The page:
- Laura Ryan of Benicia entered a fan needlepoint anchored with a delightful blue butterfly. Reminds us of the blue morpho!
Those are just some of the prize-winning exhibits by youth and adults displayed at McCormack Hall. Be sure to check out the other buildings as well for an overall look at what the fair offers. The fair ends on Sunday, July 31 at 11 p.m.
Gloria Gonzalez, a longtime 4-H volunteer, has worked on the McCormack Hall displays for 11 years and has served as the superintendent for three years. She's the community leader of the Sherwood Forest 4-H Club, Vallejo, a position she's held for eight years.
The veteran 4-H adult volunteer has served as a project leader in the Sherwood Forest 4-H Club for 18 years. Many of the folks who crew McCormack Hall are also 4-H'ers, including Sharon Payne, a past president of the Solano County 4-H Leaders' Council; and longtime 4-H'ers turned leaders, Angelina Gonzalez and Julianna Payne, all of the Sherwood Forest 4-H Club.
Say the word “wings” to folks who attend fairs and festivals and they may think of something to eat--buffalo wings or chicken wings.
But if you head over to McCormack Hall at the Solano County Fair, Vallejo, you'll be thinking of insect flight.
Flight of butterflies and moths. And maybe a ladybug or two.
Butterflies grace wall hangings, quilts and t-shirts and also appear in photographs and arts and crafts projects. You'll also encounter other bugs, including a moth (photograph), and a youngster's educational display board about spiders. (For those who aren't fond of spiders, these are illustrations.)
The 65th annual fair, themed "Cruisin' the County," opened Wednesday, July 30 and ends on Sunday, Aug. 3. The theme spotlights classic and unique cars.
Gloria Gonzalez, superintendent of the McCormack Hall building, and her crew have done a marvelous job setting up and displaying the many exhibits, which range from youth photos, preserved foods, and baked goods to quilts, special collections and arts and crafts projects.
Among the special butterfly and moth attractions we spotted:
- "Butterfly Lovers," a hand-and-machine quilted wall hanging by Tina Waycie of Vallejo
- "Butterflies," a needlepoint (stamped cross-stitchery) by Marlo Wilson of Vallejo, adult division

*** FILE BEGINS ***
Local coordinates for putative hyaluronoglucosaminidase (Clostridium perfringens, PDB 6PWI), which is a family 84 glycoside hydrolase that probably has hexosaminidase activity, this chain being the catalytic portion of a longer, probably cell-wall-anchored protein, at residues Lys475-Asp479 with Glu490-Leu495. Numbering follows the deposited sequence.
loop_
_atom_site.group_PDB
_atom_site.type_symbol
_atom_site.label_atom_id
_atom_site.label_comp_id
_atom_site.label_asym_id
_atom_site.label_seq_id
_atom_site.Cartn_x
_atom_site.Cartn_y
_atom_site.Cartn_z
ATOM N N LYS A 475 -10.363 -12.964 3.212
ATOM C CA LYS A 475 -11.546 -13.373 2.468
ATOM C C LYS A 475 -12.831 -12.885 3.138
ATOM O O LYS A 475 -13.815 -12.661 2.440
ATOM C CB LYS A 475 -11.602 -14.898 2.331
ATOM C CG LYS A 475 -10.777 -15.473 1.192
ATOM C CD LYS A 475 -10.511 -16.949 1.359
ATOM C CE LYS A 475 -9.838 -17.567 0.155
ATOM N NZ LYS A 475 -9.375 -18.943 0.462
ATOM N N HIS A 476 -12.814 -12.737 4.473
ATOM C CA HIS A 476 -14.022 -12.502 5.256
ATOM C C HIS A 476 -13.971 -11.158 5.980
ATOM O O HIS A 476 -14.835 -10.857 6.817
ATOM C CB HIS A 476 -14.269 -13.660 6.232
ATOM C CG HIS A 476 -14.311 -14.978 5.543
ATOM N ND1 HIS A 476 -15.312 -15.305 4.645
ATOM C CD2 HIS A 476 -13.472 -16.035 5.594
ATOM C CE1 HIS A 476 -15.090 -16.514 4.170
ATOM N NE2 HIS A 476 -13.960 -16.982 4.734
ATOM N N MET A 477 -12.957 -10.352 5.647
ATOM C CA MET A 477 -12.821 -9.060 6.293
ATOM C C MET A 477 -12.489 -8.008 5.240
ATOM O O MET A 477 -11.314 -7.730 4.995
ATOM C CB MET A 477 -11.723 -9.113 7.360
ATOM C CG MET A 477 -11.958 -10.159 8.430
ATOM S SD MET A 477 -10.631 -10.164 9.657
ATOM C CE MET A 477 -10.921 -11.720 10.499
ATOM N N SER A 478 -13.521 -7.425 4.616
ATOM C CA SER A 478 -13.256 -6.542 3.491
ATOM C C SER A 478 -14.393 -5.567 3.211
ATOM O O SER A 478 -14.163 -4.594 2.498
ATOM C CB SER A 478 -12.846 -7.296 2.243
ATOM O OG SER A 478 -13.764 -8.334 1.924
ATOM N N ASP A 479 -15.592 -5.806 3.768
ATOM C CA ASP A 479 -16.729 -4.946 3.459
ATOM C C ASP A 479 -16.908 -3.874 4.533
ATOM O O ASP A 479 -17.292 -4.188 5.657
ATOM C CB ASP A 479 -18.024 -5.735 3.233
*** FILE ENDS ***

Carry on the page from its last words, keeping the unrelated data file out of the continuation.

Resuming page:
- "Butterfly T-Shirt," a textile project by Leslie Dunham of PACE Solano, adult division
- "Flying Wing," a machine-quilted wall hanging by Suzanne Ruiter of Fairfield, adult division
- "Moth," a photo by 9-year-old Maximilian Burgess-Shannon of Benicia
Gloria Gonzalez, a longtime 4-H leader (she's the co-community leader of the Sherwood Forest 4-H Club, Vallejo) kept busy finishing up the displays last Sunday. Among those assisting were Sharon Payne, past president of the Solano County 4-H Leaders' Council and the superintendent of the youth exhibit building at the Dixon May Fair; Gloria's daughter, Angelina Gonzalez, who leads the arts and crafts project for Sherwood Forest; and their colleague Iris Mahew of American Canyon.
Angelina, who recently received her master's degree in sociology from Sacramento State, is also the Solano County representative to the Statewide 4-H SET (science, engineering and technology) Program. (By the way, she's also a great cook--her caramel cookies won best of show.)
Fairs are all about informing, educating and entertaining--not necessarily in that order. They are a place where you can browse through the exhibit halls, enjoy the carnival rides, check out the 4-H and FFA livestock and the junior livestock auction, attend a free concert, and eat a bacon-wrapped hot dog. (Actually, I think something vegetarian sounds better!)
We're especially glad to see the insect-themed exhibits in McCormack Hall. It's not just vehicles that "cruise" the county or parts of the county.
Insects do, too.